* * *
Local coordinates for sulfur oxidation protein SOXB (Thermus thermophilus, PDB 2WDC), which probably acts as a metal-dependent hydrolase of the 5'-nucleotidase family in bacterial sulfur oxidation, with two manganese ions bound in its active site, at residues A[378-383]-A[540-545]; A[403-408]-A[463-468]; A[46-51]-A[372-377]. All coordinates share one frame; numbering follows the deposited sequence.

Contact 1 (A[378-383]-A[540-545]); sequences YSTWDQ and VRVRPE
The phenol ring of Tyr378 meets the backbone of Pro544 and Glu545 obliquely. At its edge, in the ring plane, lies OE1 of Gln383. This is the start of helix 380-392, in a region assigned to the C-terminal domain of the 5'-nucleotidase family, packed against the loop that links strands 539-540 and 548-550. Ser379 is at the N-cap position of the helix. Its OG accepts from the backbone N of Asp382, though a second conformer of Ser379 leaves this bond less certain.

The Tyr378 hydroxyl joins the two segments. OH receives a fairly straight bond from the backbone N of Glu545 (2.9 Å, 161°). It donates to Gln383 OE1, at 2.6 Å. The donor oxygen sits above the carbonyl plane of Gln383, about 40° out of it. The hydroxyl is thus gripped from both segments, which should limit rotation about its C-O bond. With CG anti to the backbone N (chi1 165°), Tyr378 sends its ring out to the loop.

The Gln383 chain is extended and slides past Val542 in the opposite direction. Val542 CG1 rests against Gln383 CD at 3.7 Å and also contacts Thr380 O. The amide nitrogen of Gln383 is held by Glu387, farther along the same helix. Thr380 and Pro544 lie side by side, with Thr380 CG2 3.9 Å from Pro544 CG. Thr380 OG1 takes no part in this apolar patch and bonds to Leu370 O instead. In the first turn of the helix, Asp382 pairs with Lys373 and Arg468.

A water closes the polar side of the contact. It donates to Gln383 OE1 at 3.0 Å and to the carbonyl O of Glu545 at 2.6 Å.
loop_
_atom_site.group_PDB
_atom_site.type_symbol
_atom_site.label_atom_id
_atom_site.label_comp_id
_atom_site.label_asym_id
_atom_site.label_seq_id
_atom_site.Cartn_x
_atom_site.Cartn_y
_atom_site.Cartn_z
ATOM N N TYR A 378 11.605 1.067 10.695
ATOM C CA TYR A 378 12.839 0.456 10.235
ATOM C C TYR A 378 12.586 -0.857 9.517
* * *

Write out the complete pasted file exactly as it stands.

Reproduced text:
Local coordinates for sulfur oxidation protein SOXB (Thermus thermophilus, PDB 2WDC), which probably acts as a metal-dependent hydrolase of the 5'-nucleotidase family in bacterial sulfur oxidation, with two manganese ions bound in its active site, at residues A[378-383]-A[540-545]; A[403-408]-A[463-468]; A[46-51]-A[372-377]. All coordinates share one frame; numbering follows the deposited sequence.

Contact 1 (A[378-383]-A[540-545]); sequences YSTWDQ and VRVRPE
The phenol ring of Tyr378 meets the backbone of Pro544 and Glu545 obliquely. At its edge, in the ring plane, lies OE1 of Gln383. This is the start of helix 380-392, in a region assigned to the C-terminal domain of the 5'-nucleotidase family, packed against the loop that links strands 539-540 and 548-550. Ser379 is at the N-cap position of the helix. Its OG accepts from the backbone N of Asp382, though a second conformer of Ser379 leaves this bond less certain.

The Tyr378 hydroxyl joins the two segments. OH receives a fairly straight bond from the backbone N of Glu545 (2.9 Å, 161°). It donates to Gln383 OE1, at 2.6 Å. The donor oxygen sits above the carbonyl plane of Gln383, about 40° out of it. The hydroxyl is thus gripped from both segments, which should limit rotation about its C-O bond. With CG anti to the backbone N (chi1 165°), Tyr378 sends its ring out to the loop.

The Gln383 chain is extended and slides past Val542 in the opposite direction. Val542 CG1 rests against Gln383 CD at 3.7 Å and also contacts Thr380 O. The amide nitrogen of Gln383 is held by Glu387, farther along the same helix. Thr380 and Pro544 lie side by side, with Thr380 CG2 3.9 Å from Pro544 CG. Thr380 OG1 takes no part in this apolar patch and bonds to Leu370 O instead. In the first turn of the helix, Asp382 pairs with Lys373 and Arg468.

A water closes the polar side of the contact. It donates to Gln383 OE1 at 3.0 Å and to the carbonyl O of Glu545 at 2.6 Å.
loop_
_atom_site.group_PDB
_atom_site.type_symbol
_atom_site.label_atom_id
_atom_site.label_comp_id
_atom_site.label_asym_id
_atom_site.label_seq_id
_atom_site.Cartn_x
_atom_site.Cartn_y
_atom_site.Cartn_z
ATOM N N TYR A 378 11.605 1.067 10.695
ATOM C CA TYR A 378 12.839 0.456 10.235
ATOM C C TYR A 378 12.586 -0.857 9.517